Tura Satana, American actress, Died at 73

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Dead, Tura Satana on February 4, 2011 at the age of 73, she was an American actress and former exotic dancer.

Born Tura Luna Pascual Yamaguchi in Hokkaidō, Japan on July 10, 1938, her father was a silent movie actor of Japanese and Filipino descent, and her mother was a circus performer of American Indian (Cheyenne) and Scots-Irish background.

After the end of World War II and a stint in the Manzanar internment camp in Lone Pine, California, she and her family moved to Chicago.

Satana moved to Los Angeles by the age of 15, using fake identification to hide the fact she was a minor, began burlesque dancing.

She was hired to perform at the Trocadero nightclub on the Sunset Strip, and became a photographic model for, among others, silent screen comic Harold Lloyd, whose photos of her appear in Harold Lloyd’s Hollywood Nudes in 3-D.

Satana dated Elvis Presley but turned down his marriage proposal, although she did keep the ring. Satana married a retired Los Angeles police officer in 1981, and remained married until her husband died in October 2000.

Satana’s portrayal of Varla as a brazenly violent but unapologetically feminine woman who frequently upbraids the men who dare to ogle her — when a gas-station attendant tells her he believes in “seeing America first,” Varla replies, “You won’t find it down there, Columbus!” — earned her a cult following that endured long after the drive-in era. In later decades, the influence of Ms. Satana’s no-nonsense attitude could be seen in pop-cultural artifacts ranging from “Xena, Warrior Princess” to Quentin Tarantino‘s “Kill Bill” movies.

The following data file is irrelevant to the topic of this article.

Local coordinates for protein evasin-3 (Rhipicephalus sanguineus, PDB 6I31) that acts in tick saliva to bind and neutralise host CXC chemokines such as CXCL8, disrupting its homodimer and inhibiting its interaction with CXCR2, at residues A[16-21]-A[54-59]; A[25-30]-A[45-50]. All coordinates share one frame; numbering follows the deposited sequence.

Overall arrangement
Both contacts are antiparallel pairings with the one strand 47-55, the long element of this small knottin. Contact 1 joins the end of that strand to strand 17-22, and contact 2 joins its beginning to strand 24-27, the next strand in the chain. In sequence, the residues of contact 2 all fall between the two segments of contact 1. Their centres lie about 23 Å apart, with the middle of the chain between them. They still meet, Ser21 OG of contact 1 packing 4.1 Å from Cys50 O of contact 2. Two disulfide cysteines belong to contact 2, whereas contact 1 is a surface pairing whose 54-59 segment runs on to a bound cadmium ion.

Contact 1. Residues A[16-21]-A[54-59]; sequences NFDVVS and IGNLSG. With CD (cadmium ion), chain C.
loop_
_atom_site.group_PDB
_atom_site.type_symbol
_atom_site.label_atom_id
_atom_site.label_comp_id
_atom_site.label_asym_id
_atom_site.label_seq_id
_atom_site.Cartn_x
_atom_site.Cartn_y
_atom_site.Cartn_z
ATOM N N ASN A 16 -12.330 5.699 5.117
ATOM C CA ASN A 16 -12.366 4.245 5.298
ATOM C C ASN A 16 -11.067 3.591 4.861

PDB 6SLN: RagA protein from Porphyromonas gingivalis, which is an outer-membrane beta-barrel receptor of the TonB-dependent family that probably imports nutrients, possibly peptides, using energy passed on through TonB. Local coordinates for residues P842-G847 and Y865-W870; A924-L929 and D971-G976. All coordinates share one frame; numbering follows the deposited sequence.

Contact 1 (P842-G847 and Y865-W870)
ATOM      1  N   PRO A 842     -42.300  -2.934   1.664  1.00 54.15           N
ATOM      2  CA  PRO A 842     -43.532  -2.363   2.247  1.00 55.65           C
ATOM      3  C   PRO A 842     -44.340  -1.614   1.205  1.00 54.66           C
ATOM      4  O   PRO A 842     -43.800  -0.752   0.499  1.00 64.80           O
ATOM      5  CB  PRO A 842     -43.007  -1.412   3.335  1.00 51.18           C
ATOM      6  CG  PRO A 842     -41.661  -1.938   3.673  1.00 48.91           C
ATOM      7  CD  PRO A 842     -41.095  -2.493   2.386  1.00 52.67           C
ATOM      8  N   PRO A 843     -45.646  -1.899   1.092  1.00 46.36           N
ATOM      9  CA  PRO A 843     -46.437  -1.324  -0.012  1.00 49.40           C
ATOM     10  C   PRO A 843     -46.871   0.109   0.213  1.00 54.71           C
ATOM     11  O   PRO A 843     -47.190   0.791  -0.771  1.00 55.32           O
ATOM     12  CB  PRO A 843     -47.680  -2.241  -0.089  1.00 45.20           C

Tura became soon after an exotic dancer in Los Angeles.

The single thought of enjoying the sight of a very young and big-breasted Oriental hoochie-cooching on stage seemed to dissipate the patriotic elan of many American males: she turned out to be a real success.

In that time, dancers travelled from city to city, to propose a more elaborate production than the ones seen in these more sordid times (no lap dances or Champagne Room nonsense).

It’s a complete tragedy that no existing film footage of Tura performing her craft with real passion exists.

Here are some famous names that Tura worked with in those years: Rose Le Rose, Maxine Martin the Skyscraper Girl, Tempest Storm, Candy Barr and Stunning Smith the Purple Lady.

She later found employment in a hospital, a position she kept for four years. She had studied nursing at Firmin Desloge Hospital. She was then briefly employed as a dispatcher for the Los Angeles Police Department. In 1981, her back was broken in a car accident. She spent the next two years in and out of hospitals, having two major operations and approximately fifteen others.

Among the other politically-charged bands emerging from that same period (System of a Down, Korn, Rage Against the Machine), Tura Satana’s 1996 debut “All is Not Well” placed the one-of-a-kind Miss B. on the musical map; unlike other albums of that period, this CD features Tairrie rapping and decrying issues which were far too disturbing to be discussed: the lyrics furiously tackle the horrifying realities of rape (Victim), botched abortions (Put Your Head Out), child abuse (Break) and spousal battery (Cycle of Violence).

With loud and hammering guitars accompanying her, Tairrie used this CD as her first attempt to purge the tortured memories of her own past; it’s a long, personal battle that would continue for the next decade, all the way up to My Ruin’s “Prayer Under Pressure” record.

Although “All is Not Well” isn’t the best album released during Tairrie’s career, it certainly isn’t the worst either, as it foreshadows what was to come in the near future.

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